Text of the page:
Originally posted by CindyLu View Post
                    I live in Canada, so the test is free. All our health care is free. The medications are not.

                    Comment


                    • #11
                      boo to the potassium test

                      I had a terrible reaction to the potassium test. And by terrible I mean I simultaneously burst into tears and kicked the urologist. Worst pain ever.

                      If you think you have I.C. DO NOT GET THIS TEST. If you think you have a UTI, DO NOT GET THIS TEST. Get a cystoscopy under sedation. Or try the diet and see if you get better. Or any other option your doctor recommends.

                      Comment


                      • #12
                        False Positive

                        I agree that this particular test is a bad idea. I was given the test by my Gyno and she assessed from my sudden and intense bladder pain that I had a moderate case of IC. I have never had bladder pain before this, but after, I was in severe pain for two straight months. Meds nor diet did anything to help. I went to a Urologist who has determined that I do not have IC, rather the test put my bladder in a cronic state of inflamation. The teat gave a false positive for IC, when really I had some reaction to the potassium that my Uro had never seen before to this extent. I am now undergoing two "bladder coctails" a week to clear up the inflamation and I had instant releif after the first treatment. My Uro would not have given me the test based on my symptoms and not sure why the Gyno did. I would suggest that if a Gyno thinks you might have IC, go to a Uro for conformation, and do your reasearch.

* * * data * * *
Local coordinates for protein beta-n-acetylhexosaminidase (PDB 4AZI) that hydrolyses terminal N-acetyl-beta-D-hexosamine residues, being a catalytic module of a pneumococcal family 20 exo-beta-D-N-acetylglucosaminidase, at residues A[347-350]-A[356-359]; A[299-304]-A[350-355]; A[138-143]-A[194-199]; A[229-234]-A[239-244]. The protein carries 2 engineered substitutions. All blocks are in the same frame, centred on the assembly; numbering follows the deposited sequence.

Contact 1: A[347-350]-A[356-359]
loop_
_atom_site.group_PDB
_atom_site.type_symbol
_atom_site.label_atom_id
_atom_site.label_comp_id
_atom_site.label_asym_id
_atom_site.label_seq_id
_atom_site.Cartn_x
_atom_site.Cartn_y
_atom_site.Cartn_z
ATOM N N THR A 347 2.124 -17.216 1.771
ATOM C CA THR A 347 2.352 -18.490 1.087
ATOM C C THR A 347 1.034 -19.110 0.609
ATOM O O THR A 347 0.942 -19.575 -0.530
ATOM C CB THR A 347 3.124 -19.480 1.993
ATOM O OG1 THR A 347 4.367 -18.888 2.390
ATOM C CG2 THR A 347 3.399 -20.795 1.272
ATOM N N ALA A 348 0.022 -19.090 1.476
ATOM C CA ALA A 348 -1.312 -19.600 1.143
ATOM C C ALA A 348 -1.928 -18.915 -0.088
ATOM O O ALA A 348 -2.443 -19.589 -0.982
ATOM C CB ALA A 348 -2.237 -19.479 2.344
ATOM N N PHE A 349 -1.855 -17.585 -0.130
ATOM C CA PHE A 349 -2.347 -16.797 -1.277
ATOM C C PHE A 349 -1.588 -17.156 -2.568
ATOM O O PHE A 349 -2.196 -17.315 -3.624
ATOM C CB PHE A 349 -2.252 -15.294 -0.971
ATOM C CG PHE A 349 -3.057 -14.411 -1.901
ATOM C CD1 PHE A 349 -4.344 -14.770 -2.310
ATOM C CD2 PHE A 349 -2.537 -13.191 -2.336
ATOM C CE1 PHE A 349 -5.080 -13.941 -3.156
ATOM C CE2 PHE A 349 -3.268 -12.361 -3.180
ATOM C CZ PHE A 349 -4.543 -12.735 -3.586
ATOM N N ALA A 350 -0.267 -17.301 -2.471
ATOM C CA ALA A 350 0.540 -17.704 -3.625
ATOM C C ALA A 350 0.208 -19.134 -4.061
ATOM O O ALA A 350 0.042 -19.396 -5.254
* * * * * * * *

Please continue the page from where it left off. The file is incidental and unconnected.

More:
Comment


                        • #13
                          Canadians healthcare may look free....but we do pay through the sales taxes on items we buy in a store..... Each item we buy in the store is taxed, and it goes towards our healthcare. It is a good way to pay for our health care. (HST - health sales tax) is what it is called.

                          We do have the most high quality of health care, it is excellent, but we do pay for it through our taxes.

                          As far as medications go...depending on your health care plan from your "worK", we pay NOTHING for our meds....others pay 80 percent, some pay 50 percent....it all depends on what your work employment offers for health care benefits.

                          Peace
                          Blue


                          Originally posted by carlag View Post
                          You are so lucky to have free healthcare. And I know that your drugs are cheaper too because I get some from there and pay about half what I do here.

                          Comment


                          • #14
                            Personally, I have never had one but I think they are barbaric!! At least with a hydro you are asleep and they tend to help with pain.

                            Hugs and blessings
                            MARY


                            Serenity isn't freedom from the storm.....it's peace within the storm.....I had my sick bladder removed Jan 7th 2010.....Even though I had many complications.......I would do it again in a moment.....I have no regrets......Sunflowers in memory of my sister who passed March 14th 2010......they were her favorite....

                            Comment


                            • #15
                              Originally posted by happymom View Post
                              I would advise carefully researching this test before haivng it done. When I had the PST, it was adminstered after a bladder distention and hydroscopy. The word test sounded so harmless that I didn't research it. One day I walked into the doctors office with minor bladder problems and left with excrutiating pain. I had to quit my job and have been on narcotic pain killers ever since! For some people, this test causes no problems and they go on to live regular lives. If I could do it again, I would have choosen a less invasive method to diagonse IC.
                              i also feel that my pelvic pain is worse after i was diagnosed via potassium sensitivity test two weeks ago...can you give me more info...i tested positive for IC (from what doc told me), and ever since i have been in worse pain than i was before, and i dont know if it is the elmiron or did the test cause more harm than good? let me know...

                              Comment